Giffords had just started an exciting new job in New York when her father summoned her home to Tucson, Ariz., to take over the family tire business. At 26, Giffords was already what her husband, Mark Kelly, describes as a “Renaissance woman.” In high school, she became an accomplished horsewoman. After college, she won a Fulbright scholarship and did research in a Mennonite community. Dealing tires had not been in her plans. But home she went, and with characteristic aplomb pulled her dad’s company out of debt, sold it to Goodyear and made sure the staff kept their jobs. In the process, she immersed herself in Tucson’s social and financial concerns and found her life’s true calling: to represent her hometown as an elected member of government.
Kelly’s loving and lively conjuring of the vivacious young Giffords offers a glimpse into the congresswoman’s resourcefulness. In January, she was targeted in a shooting rampage in which six people were slain. Luck saved her life—a bullet shattered a hand’s width of her skull but stopped short of killing her. Her amazing recovery—eight months after the attack, Giffords was back on Capitol Hill, voting to support the debt-ceiling bill—is a testament to her unique tenacity.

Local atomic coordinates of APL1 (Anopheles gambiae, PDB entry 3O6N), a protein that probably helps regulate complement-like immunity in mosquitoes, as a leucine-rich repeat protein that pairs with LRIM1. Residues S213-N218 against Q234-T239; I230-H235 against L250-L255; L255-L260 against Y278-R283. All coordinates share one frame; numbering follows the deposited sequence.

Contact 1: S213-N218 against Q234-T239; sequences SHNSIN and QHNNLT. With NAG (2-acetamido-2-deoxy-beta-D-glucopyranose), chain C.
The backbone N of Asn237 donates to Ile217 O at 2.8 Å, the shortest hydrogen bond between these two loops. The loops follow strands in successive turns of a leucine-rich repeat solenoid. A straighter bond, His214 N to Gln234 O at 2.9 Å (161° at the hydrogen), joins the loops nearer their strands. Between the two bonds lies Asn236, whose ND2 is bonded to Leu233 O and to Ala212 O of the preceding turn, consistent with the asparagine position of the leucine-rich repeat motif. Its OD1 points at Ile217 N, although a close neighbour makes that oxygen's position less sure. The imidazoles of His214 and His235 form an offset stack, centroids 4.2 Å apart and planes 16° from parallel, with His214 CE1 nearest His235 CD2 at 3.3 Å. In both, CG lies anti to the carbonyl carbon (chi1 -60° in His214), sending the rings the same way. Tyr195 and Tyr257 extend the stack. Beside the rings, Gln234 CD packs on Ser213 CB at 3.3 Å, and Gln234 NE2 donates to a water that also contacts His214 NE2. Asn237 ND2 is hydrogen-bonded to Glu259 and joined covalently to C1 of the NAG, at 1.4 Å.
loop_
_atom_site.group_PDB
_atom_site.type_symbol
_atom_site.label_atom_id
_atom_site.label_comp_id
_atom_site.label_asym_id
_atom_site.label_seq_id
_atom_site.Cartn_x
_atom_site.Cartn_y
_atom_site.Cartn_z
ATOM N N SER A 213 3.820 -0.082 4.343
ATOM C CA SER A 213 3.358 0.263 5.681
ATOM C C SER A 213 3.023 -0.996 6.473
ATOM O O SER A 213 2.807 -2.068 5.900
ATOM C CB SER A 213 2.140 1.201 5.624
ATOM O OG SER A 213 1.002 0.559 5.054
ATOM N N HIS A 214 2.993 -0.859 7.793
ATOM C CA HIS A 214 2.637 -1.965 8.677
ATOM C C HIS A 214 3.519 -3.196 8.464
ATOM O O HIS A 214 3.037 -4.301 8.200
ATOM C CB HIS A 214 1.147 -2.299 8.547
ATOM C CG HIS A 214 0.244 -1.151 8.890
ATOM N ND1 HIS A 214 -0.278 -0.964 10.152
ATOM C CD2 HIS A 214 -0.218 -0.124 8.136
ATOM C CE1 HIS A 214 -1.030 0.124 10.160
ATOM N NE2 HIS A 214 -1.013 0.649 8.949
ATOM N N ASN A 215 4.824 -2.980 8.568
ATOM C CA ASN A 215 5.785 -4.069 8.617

Giffords continues to suffer from aphasia, a brain injury-related condition that interferes with her verbal expression, and she speaks mainly in one- or two-word phrases. Annoyed when Kelly missed her 41st birthday to visit Richard Branson in London (though not when he went forward with the May launch of NASA’s second-last space-shuttle mission, on which he was commander), she told him: “I am mad at me!” Her non-verbal communication, however, has always revealed sharp attunement. Five days after the shooting, Kelly sat by his wife’s bedside, holding her hand. Suddenly, she pulled off his wedding ring, then moved it around her fingers. It was her ritual from when the two went out for dinner. Kelly was heartened. “She’s still Gabby,” he reminded himself. “She’s going to pull out of this.”